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Medical Malpractice and Personal Injury Articles and Updates

Careful early case analysis and aggressive case selection are the hallmark of the Kuehner Law Firm. This article has an overview of how we undertake a client’s case, Topics  include pre-trial discovery, getting your case on the court calendar, the trial process and appeals.

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The "value" of your case depends on many factors, such as the extent of your injury, the amount of your medical bills, and your condition after you have finished treatment.

The calculation also involves the ability of the other party to pay a judgment, whether you played any role in causing the accident or that the other party is responsible.

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Section 5102(d) of the New York State Insurance Law defines seven standards for a serious injury which must be met for a person to succeed in a lawsuit related to car crashes.  Therefore, a person must satisfy at least one of these seven definitions before he or she can pursue a lawsuit. The court will look at several key issues in assessing an injury.

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Even though many cases settle before trial, this does not usually happen until both sides have prepared the case. Generally, lawsuits take about two years from filing to trial.

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Case costs are money that we pay out to others in order to get your case ready for trial. Examples would be the filing fee required by the court and expenses for depositions and experts. Case costs vary depending on the complexity of the case, but we always have an up-to-date balance available if you want it. We will be happy to answer any of your questions about fees or costs before you decide to hire us.

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A Medical Malpractice case is a type of negligence case. A successful medical malpractice case requires a showing that that a doctor/hospital/medical employee caused the plaintiff's injuries by failing to act as the reasonable doctor would.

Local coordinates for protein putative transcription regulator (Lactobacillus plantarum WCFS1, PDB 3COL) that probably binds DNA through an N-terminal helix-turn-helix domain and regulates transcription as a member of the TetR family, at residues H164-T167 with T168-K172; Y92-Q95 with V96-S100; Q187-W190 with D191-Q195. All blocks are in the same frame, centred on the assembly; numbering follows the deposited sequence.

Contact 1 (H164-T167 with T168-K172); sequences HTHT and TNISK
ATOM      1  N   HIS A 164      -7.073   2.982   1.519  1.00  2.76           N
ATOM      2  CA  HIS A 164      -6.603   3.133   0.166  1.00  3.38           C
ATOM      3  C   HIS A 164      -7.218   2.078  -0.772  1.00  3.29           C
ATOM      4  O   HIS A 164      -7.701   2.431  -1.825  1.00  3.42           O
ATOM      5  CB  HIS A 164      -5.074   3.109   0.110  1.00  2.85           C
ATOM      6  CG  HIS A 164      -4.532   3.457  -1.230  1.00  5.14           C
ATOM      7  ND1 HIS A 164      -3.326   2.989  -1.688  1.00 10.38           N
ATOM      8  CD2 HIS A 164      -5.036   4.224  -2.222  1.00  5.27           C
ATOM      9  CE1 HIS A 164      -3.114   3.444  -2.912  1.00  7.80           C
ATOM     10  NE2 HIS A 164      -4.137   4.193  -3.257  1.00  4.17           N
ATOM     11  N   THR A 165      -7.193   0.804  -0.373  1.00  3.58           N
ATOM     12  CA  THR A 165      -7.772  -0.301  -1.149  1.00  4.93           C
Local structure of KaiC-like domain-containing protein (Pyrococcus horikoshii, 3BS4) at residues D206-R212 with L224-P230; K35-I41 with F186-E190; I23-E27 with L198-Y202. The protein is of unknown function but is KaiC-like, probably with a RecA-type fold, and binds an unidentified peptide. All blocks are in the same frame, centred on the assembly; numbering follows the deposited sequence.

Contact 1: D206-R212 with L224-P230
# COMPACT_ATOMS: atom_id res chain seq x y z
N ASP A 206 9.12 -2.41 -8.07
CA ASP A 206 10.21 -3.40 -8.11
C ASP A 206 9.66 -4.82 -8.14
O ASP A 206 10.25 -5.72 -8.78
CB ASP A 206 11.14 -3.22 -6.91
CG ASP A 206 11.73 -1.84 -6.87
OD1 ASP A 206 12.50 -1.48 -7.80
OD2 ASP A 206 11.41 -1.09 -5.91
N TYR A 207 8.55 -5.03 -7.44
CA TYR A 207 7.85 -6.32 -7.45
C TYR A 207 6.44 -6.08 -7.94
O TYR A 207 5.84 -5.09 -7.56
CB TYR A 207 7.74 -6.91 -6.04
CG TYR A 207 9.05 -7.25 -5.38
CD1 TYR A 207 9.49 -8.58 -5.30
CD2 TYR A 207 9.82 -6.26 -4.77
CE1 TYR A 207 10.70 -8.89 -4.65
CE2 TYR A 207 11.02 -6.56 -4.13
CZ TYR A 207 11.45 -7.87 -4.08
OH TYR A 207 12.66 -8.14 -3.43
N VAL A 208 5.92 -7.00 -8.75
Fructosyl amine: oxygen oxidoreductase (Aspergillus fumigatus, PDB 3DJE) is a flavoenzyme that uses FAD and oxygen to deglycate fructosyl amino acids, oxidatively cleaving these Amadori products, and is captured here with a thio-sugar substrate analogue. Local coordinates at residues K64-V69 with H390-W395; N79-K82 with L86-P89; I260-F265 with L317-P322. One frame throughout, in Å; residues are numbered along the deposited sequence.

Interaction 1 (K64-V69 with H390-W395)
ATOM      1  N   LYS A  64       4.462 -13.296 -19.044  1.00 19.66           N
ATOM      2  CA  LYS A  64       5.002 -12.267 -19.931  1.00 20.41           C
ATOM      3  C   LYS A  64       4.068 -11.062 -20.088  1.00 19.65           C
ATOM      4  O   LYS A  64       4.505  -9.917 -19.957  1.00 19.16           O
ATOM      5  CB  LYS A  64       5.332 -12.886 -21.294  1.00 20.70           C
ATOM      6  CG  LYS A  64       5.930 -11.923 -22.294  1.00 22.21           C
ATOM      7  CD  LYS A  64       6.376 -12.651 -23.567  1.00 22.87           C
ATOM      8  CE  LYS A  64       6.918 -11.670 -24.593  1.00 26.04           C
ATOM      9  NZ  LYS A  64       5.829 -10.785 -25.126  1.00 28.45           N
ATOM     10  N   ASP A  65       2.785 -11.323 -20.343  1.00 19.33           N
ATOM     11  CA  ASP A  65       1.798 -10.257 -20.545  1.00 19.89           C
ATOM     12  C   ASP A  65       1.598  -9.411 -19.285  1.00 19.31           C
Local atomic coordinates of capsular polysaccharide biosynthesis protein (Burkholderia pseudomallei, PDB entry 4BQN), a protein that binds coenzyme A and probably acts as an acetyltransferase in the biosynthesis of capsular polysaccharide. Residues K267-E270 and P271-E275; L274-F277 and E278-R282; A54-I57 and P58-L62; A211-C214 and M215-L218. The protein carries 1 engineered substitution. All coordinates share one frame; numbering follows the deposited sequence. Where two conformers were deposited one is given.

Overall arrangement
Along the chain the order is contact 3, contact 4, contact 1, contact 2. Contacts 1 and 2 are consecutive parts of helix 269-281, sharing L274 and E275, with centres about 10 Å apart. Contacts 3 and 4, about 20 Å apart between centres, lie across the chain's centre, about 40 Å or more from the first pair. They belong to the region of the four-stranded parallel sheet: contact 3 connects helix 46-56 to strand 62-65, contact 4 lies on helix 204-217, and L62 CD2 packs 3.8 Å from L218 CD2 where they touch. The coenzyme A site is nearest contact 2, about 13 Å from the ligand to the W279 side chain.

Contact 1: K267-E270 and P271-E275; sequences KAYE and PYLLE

The medical malpractice case has four basic elements...

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The term “contributory negligence” is used to describe the actions of an injured person that may have also caused or contributed to his injury. For example, if you were hit by a bike while crossing the street, but you jumped into the street without looking first then your carelessness will be taken into consideration and any money that you receive may be discounted because of your own carelessness. If you are found to have contributed to your own injury, the rules in some states will prevent you from collecting any money. Many states have done away with the concept of contributory negligence altogether and instead use the concept of “comparative negligence.” Comparative negligence looks to the degree of fault of each party in determining whether an award is justified in the case and what amount the award will be.

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We charge on a contingent fee basis. That means you will not pay us anything unless there is a settlement or a winning verdict at trial. Typically, when we win your case, our fee is one-third or 33.3% of the total recovery, in addition to "case costs." Medical malpractice cases are less due to regulations from the courts that limit legal fees from 30% down to 10% depending on the size of recovery for the client.

Some persons or companies may be held “strictly liable” for certain activities or products that harm others, even if it can’t be shown they acted negligently or with intent. This theory is important because it protects the community from dangerous products or activities and provides relief for injuries. Strict liability is applied to two different situations which the public should be made aware. These are strict products liability and liability for people engaged in “ultra hazardous activities.”

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The term "premises liability" generally refers to accidents that occur due to the negligent maintenance or unsafe or dangerous conditions upon property owned by someone other than the accident victim. Many states have laws that generally require landowners to maintain their property in a manner that does not cause injury to those that, for various reasons, visit the property. Often, these laws pertain to both business owners and homeowners. In many states, property owners and business establishments have been found to have a duty to provide a safe environment for individuals on their premises.